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Surgery STAT: An inside look at total knee replacement


Total knee replacement is a treatment option for nonseptic advanced osteoarthritis and irreparable traumatic injuries when medical management is no longer adequate, reconstructive surgery does not have a good prognosis and arthrodesis and amputation are the other options.


SurgerySTAT is a collaborative column between the American College of Veterinary Surgeons (ACVS) and DVM Newsmagazine.



Photo 1

Total knee replacement (TKR) is a treatment option for nonseptic advanced osteoarthritis and irreparable traumatic injuries when medical management is no longer adequate, reconstructive surgery does not have a good prognosis and arthrodesis and amputation are the other options. Veterinarians should be aware of the TKR benefits for dogs because the public is well-informed about this procedure in people, with more than 400,000 knee replacement surgeries performed in people annually in the United States.



Photo 2

The TKR prosthesis consists of two implants designed to mimic the anatomy and function of a normal joint: a cobalt chromium alloy femoral component and a monobloc ultra-high molecular weight polyethylene (UHMWPE) tibial component (Photo 1). The fixation surface of the femoral component is covered with cobalt-chromium beads intended for cementless (biological) fixation, although cement fixation can be used if needed. The UHMWPE tibial component is designed for bone cement fixation. Cementless tibial components will be available in the near future. Currently, the patella is not resurfaced. Multiple sizes are available, with total interchangeability of the femoral and tibial components for optimal fit in dogs weighing more than 15 kg.



Photo 3

The prosthesis and instrumentation are designed specifically for dogs. Details of the surgical technique and outcomes have been reported. Guide systems reference anatomical landmarks to ensure correct implant positioning to allow normal range of motion. Trial components confirm accurate bed preparation, proper implant sizing, desired collateral ligament tensioning and adequate joint stability before the prosthesis is implanted.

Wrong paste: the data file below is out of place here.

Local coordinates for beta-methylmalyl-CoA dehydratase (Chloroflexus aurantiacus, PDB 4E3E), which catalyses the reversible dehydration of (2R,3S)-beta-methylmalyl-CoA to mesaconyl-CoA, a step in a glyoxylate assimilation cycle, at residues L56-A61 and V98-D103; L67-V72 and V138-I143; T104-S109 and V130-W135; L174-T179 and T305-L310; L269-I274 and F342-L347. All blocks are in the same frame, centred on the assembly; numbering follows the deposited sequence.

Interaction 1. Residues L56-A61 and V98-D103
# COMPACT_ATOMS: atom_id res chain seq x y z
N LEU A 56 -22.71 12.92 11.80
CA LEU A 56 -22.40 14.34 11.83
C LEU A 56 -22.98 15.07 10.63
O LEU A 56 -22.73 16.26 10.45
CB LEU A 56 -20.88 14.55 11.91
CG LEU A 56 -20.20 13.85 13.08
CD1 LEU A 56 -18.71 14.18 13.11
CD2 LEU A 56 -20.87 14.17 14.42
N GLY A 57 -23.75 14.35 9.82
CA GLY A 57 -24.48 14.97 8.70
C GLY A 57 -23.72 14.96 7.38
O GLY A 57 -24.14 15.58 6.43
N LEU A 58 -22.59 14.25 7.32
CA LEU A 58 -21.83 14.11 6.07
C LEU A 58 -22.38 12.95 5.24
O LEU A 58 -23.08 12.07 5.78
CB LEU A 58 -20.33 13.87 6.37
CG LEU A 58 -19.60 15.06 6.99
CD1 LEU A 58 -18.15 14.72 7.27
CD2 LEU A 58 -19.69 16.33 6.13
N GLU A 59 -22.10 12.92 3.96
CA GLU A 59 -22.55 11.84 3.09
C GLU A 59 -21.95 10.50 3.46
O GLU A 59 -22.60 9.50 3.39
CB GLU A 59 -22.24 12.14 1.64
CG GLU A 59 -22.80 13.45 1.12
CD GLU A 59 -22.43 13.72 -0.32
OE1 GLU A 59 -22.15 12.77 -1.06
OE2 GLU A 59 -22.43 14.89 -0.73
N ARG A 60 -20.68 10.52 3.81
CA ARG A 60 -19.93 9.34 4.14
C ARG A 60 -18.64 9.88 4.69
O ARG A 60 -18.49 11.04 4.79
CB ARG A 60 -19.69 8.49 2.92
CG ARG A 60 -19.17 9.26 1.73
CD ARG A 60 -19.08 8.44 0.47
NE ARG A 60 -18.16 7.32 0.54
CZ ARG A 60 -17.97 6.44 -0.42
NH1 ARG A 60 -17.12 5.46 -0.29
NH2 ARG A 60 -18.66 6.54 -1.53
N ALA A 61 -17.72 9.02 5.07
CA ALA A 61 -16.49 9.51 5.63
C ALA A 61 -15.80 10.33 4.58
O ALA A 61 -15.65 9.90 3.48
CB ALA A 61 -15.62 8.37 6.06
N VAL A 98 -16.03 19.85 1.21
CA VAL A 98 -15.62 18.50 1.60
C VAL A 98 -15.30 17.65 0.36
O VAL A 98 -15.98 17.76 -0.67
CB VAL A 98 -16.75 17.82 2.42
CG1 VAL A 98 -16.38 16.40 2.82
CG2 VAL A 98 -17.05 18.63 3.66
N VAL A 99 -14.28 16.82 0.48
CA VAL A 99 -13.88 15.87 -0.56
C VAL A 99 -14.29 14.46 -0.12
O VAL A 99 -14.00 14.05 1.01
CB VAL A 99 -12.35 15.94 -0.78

Rehabilitation should begin immediately after surgery with supported gait, passive range of motion exercises to maintain extension and flexion and modalities (cold packs and therapeutic LASER) to minimize inflammation. Systemic and local pain management is recommended to allow early return to function. Progressive, more active exercise begins two to four weeks after surgery, preferably in an underwater treadmill prior to land-based exercises to slowly introduce forces through the prosthesis and periarticular soft tissues.

Objective measures of joint extension, range of motion, maximum weight-bearing force during stride (peak vertical force) and total load bearing during stride (impulse) provide evidence of statistically significant improvements. Thigh muscle girth returns to normal with increased limb usage. Joint flexion returns to, or remains, normal. All measured values of TKR limb function are expected to exceed the contralateral side if contralateral osteoarthritis is present. The severity of the preoperative periarticular soft tissue and bone changes may negatively affect rehabilitation and, ultimately, the degree of recovery. When these changes are extremely severe, some limitation in function may be present in dogs, as in people, following knee replacement surgery. Because of the variable severity of preoperative osteoarthritis, it is not yet completely clear how quickly and to what extent each individual dog can resume vigorous or strenuous activity after TKR. Radiographic evidence indicates that the bone-cement-implant interfaces are acceptable for active dogs after > 1 year of follow-up (Photos 2 and 3).

Risks and complications of TKR are minimal and are similar to those for any joint replacement surgery. Expectations following TKR should be discussed because some owners expect high levels of activity (see the "Surgical Success" link below to view related videos) that may be even greater than activity levels before the onset of osteoarthritis and higher than those that are expected after TKR in people.

Based on this early experience, TKR is a viable option to treat dogs with severe osteoarthritis. Objective clinical data show significant functional improvement consistent with a less painful joint. The surgical technique, instrumentation and variety of prosthesis sizes facilitate TKR in dogs of various sizes and breeds. The methods used to secure the prosthesis, at least for the intermediate term of more than four years, are adequate. Owners should be prepared to commit to a realistic postoperative rehabilitation program that will result in improved function compared with function before surgery but not necessarily equivalent to a completely normal contralateral joint. Perhaps after additional experience and results are gained, earlier TKR intervention will be considered for dogs before marked limb muscle atrophy and severe dysfunction occur because of moderate to severe end-stage osteoarthritis, allowing for optimal outcomes.

Dr. Liska is a founder of Gulf Coast Veterinary Surgery and Gulf Coast Veterinary Specialists in Houston. He became board-certified by the American College of Veterinary Surgeons in 1980.

Pre-op prior to total knee replacement surgery

1 month following total knee replacement surgery

7 months after total knee replacement surgery

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